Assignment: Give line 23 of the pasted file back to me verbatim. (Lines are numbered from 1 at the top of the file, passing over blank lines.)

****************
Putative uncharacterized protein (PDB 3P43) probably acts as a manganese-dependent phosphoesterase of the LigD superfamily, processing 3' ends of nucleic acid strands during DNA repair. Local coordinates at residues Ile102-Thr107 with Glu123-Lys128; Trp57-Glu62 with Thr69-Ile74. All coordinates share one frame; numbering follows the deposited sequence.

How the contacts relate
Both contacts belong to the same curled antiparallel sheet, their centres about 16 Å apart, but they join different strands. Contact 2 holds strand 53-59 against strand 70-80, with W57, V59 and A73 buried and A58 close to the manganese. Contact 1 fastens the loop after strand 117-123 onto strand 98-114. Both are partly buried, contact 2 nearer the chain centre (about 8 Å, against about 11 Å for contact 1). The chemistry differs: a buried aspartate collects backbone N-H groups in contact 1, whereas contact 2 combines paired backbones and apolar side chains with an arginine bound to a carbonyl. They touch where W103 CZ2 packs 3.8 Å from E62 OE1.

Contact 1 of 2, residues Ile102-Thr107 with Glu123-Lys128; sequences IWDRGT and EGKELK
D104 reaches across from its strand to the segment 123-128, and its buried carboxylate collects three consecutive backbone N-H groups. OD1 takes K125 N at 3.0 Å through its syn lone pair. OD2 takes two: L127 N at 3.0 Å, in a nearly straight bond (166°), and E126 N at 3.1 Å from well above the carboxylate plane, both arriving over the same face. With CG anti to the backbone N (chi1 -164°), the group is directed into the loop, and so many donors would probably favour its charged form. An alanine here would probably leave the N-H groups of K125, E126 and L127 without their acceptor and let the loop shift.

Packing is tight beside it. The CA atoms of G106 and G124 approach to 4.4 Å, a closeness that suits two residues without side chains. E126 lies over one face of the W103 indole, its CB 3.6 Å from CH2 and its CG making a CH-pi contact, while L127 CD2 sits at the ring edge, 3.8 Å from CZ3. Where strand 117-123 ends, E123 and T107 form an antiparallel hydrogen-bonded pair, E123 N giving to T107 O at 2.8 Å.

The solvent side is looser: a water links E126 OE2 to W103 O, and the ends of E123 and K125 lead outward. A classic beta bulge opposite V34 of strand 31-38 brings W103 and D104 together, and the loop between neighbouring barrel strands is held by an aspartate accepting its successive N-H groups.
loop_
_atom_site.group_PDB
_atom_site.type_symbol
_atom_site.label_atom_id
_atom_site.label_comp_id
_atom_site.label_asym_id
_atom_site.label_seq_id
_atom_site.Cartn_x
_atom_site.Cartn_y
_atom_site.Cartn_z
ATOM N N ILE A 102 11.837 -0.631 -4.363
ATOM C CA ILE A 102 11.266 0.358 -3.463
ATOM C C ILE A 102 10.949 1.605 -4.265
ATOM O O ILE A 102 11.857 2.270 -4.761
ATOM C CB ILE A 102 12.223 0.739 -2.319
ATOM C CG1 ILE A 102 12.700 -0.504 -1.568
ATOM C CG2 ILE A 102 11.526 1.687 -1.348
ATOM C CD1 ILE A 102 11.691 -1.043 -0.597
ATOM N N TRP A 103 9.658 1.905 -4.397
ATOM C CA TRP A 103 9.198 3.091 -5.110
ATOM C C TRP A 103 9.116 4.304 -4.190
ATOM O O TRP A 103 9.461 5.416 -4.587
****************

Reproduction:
ATOM C CG1 ILE A 102 12.700 -0.504 -1.568